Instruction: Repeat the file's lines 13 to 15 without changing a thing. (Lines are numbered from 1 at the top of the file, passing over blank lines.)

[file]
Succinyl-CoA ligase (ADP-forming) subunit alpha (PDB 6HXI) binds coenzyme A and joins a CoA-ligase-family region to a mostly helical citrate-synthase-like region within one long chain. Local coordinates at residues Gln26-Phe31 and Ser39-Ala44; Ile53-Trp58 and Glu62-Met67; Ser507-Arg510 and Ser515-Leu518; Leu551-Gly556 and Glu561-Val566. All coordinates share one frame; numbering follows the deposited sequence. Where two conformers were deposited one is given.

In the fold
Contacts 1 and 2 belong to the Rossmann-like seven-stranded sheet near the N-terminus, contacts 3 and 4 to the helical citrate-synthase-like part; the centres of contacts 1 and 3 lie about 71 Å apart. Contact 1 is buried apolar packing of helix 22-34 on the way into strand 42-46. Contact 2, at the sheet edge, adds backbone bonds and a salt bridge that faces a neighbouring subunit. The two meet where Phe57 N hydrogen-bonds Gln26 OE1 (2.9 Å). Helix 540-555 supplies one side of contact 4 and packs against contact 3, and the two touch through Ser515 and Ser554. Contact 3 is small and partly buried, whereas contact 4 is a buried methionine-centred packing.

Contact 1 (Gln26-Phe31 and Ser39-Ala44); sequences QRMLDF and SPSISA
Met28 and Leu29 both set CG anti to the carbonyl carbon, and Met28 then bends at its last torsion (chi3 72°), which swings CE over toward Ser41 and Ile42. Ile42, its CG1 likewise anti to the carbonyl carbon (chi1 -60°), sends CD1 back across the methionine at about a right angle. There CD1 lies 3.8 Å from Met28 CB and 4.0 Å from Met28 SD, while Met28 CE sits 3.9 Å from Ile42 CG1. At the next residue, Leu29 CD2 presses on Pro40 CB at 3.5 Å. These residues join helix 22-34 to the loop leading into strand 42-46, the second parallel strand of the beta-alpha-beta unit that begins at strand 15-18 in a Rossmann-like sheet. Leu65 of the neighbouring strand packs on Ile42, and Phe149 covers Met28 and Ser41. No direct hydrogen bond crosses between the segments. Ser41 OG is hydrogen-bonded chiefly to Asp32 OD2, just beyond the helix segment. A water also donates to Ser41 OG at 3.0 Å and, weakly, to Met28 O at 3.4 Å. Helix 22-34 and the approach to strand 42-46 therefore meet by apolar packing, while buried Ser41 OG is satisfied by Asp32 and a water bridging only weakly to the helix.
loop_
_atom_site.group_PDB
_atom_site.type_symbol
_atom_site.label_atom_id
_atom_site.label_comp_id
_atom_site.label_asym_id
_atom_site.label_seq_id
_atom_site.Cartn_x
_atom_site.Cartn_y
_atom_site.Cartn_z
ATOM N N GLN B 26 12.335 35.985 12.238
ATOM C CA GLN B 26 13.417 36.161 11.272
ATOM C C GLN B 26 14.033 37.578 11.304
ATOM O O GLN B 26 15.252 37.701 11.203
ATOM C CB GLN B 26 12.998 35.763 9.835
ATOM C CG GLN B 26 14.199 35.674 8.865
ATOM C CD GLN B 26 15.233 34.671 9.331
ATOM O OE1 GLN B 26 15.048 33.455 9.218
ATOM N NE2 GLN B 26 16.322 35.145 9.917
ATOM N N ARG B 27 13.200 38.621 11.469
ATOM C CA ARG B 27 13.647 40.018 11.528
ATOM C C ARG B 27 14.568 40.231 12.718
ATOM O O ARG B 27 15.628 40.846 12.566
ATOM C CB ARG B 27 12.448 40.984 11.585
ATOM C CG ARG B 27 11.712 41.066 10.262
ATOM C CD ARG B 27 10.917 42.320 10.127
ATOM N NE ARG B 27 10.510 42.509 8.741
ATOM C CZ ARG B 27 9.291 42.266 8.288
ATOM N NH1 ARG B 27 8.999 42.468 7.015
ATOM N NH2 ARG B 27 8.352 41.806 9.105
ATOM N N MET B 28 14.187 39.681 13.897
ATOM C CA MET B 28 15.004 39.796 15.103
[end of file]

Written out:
_atom_site.Cartn_x
_atom_site.Cartn_y
_atom_site.Cartn_z